of different vertical industries.  ERP vendors focus continues to improve the product fit to

targeted industries, which help in reducing the customizations and lowering the

total cost of ownership to the customer.


Most of the customers presently have disparate applications on different

technology platforms, built with different tools, and purchased from different

vendors, and not working seamlessly. One of the key challenges of the IT

managers is to make these applications integrated well and work in tandem.

A study from AMR indicates that a 'demand-driven enterprise' can further

drive revenues and profitability; as it is based on aligning processes to sense

and shape demand, and respond portably to a demand signal. By improving the

critical business processes that increase responsiveness, speed, and agility,

demand driven supply network (DDSN) can directly impact the key drivers of

financial performance: faster growth, higher profitability, and improved


Enterprises have to at every stage not only re-look into the process

capabilities but also their technology infrastructure that helps them to get

real time information across their supply network. Software vendors have to look

into the solutions to embrace the concept of DDSN and enable the enterprises to

become more demand centric. Analysts indicate that half of all the companies do

not have a clear visibility across their supply network, in spite of having IT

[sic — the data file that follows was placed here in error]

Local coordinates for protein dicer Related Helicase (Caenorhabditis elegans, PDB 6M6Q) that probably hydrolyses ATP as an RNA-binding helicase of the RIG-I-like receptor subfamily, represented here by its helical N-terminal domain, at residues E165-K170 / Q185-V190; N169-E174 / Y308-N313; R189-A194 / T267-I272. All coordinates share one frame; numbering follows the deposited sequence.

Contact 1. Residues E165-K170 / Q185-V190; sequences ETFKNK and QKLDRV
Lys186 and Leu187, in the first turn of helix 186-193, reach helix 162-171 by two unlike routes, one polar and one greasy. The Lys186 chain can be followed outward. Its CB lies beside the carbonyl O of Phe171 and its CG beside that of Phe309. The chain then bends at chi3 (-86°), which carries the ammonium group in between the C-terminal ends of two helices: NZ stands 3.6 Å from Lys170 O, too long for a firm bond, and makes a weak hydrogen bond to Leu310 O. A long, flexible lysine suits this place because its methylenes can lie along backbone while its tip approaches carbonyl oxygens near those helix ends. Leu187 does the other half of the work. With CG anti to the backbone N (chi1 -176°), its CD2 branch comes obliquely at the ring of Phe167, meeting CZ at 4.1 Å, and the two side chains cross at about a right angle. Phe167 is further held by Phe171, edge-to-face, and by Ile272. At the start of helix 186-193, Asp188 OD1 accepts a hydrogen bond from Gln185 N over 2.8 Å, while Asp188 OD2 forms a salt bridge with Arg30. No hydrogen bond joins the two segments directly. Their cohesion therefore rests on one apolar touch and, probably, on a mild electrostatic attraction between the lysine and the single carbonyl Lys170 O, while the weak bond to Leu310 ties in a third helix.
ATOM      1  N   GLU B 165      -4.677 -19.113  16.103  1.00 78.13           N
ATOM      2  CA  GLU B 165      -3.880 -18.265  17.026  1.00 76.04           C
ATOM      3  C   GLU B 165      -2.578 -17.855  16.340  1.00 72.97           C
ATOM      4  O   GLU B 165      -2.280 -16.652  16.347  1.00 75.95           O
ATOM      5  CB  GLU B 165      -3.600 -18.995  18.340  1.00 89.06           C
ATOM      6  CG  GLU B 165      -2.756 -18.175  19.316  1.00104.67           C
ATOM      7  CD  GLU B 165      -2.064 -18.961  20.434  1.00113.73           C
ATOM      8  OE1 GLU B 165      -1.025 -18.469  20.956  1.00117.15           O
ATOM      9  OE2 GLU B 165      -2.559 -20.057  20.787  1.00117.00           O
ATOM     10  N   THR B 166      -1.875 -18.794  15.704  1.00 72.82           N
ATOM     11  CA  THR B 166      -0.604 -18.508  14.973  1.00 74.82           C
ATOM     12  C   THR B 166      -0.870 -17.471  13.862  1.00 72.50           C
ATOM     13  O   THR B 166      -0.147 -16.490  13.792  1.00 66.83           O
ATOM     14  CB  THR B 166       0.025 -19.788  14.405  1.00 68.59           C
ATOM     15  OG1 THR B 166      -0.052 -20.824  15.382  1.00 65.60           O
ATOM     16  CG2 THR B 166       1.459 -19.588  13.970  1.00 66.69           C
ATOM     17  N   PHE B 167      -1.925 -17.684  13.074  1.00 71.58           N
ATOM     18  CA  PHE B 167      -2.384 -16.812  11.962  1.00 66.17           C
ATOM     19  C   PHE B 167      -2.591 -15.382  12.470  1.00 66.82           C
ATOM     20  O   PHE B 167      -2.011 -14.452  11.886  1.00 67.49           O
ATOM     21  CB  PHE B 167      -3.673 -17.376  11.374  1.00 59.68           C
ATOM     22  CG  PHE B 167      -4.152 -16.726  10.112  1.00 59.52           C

systems, such as ERP, SCM, PLM, CRM, and SRM. This is because they lack proper

integrations of all of them and in the next three years 30% of the companies

will move towards making their technologies towards working in collaboration

with all their business partners.


The major challenge to the ERP vendors is hence to provide seamless

integrations between all their extended ERP applications, which can help the

enterprises in being a demand driven organization. The next generation of

enterprise applications will need to embrace better architectural capabilities

to make the integrations more plug and play, rather than tight point- to-point


One of the key market trends is the technology transformation to a

service-oriented architecture (SOA), which will have the largest effect on

redefining the ERP market. As indicated by analysts, service-oriented

architecture will transform software from an inhibitor to an enabler of business

change, through 2015. SOA will shift revenue from packaged software to